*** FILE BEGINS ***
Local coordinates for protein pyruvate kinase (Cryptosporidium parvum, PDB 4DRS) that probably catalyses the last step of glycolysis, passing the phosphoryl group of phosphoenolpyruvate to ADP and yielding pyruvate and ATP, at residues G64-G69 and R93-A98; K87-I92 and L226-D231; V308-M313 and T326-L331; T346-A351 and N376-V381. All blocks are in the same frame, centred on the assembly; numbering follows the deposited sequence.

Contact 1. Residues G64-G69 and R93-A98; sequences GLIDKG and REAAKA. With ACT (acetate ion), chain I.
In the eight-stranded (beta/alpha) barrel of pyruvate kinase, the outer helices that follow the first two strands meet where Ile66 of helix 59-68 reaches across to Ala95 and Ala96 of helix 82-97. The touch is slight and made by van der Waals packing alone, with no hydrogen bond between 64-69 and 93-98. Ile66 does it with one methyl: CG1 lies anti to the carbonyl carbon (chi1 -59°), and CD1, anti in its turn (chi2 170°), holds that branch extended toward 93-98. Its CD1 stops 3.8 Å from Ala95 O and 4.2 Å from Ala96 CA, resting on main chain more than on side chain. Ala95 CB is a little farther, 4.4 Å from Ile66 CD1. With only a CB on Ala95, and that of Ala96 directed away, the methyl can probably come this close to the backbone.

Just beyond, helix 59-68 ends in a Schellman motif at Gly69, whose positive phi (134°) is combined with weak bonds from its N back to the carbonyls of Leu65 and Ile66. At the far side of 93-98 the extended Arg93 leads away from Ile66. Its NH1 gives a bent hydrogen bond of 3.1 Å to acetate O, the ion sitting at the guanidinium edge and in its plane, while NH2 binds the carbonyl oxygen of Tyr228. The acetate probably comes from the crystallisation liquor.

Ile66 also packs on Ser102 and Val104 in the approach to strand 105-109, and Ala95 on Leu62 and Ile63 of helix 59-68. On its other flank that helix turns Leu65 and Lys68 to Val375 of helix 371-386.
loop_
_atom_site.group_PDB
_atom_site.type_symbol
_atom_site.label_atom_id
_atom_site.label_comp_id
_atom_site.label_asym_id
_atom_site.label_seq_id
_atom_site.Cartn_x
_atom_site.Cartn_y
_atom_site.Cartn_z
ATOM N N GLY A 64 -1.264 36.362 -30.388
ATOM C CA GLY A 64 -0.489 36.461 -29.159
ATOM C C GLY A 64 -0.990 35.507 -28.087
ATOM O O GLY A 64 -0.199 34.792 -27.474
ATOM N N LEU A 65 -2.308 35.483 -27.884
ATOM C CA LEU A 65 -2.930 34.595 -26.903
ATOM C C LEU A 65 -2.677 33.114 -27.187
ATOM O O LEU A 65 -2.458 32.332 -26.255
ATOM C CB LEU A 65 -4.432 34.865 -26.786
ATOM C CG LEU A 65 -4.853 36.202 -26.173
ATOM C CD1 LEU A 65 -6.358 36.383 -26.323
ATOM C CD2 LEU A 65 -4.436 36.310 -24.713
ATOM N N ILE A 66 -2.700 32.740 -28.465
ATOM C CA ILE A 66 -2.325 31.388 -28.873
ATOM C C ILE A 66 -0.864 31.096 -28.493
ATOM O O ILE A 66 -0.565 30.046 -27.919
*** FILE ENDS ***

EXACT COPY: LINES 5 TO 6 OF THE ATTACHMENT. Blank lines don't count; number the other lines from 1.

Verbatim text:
Ile66 also packs on Ser102 and Val104 in the approach to strand 105-109, and Ala95 on Leu62 and Ile63 of helix 59-68. On its other flank that helix turns Leu65 and Lys68 to Val375 of helix 371-386.
loop_